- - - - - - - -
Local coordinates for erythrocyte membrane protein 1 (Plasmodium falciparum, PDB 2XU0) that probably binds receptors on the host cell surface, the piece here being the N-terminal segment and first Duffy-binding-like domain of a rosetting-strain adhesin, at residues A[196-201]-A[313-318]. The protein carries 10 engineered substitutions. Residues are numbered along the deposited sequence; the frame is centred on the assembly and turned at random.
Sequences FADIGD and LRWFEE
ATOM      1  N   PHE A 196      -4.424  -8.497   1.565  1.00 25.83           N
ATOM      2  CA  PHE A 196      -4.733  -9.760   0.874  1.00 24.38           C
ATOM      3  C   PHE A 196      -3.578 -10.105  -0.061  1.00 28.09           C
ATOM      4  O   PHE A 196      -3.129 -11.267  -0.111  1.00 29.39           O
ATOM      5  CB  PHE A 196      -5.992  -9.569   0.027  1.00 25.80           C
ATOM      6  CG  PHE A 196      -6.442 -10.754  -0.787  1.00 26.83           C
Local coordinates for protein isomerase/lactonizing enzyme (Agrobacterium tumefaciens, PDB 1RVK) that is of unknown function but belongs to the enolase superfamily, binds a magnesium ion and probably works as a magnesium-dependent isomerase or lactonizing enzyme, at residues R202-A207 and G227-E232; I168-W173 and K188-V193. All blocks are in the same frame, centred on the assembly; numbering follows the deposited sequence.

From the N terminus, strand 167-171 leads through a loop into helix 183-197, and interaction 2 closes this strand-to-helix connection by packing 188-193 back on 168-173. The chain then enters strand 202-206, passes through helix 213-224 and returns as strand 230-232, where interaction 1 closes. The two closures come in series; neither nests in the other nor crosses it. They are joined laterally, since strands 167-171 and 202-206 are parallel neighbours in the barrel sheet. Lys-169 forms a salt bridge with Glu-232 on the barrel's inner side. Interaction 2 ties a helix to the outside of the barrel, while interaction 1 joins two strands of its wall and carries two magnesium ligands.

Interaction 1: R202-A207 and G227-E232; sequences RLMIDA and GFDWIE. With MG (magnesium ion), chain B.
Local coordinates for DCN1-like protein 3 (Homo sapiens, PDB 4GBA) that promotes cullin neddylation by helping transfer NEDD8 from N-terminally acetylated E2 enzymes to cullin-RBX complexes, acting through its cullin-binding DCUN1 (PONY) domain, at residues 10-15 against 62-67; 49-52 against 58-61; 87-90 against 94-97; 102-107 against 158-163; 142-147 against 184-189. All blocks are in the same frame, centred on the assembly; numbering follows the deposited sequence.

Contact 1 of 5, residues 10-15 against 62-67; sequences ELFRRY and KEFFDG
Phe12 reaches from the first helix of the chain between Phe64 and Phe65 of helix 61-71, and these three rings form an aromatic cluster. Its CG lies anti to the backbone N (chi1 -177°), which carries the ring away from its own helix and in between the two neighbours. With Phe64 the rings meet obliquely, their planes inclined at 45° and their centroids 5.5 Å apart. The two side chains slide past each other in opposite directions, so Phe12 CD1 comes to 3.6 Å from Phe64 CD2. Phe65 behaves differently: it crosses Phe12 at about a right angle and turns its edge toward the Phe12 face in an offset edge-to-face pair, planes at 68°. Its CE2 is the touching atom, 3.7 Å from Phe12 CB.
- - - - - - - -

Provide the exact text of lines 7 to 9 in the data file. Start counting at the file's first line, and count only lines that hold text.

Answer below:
ATOM      5  CB  PHE A 196      -5.992  -9.569   0.027  1.00 25.80           C
ATOM      6  CG  PHE A 196      -6.442 -10.754  -0.787  1.00 26.83           C
Local coordinates for protein isomerase/lactonizing enzyme (Agrobacterium tumefaciens, PDB 1RVK) that is of unknown function but belongs to the enolase superfamily, binds a magnesium ion and probably works as a magnesium-dependent isomerase or lactonizing enzyme, at residues R202-A207 and G227-E232; I168-W173 and K188-V193. All blocks are in the same frame, centred on the assembly; numbering follows the deposited sequence.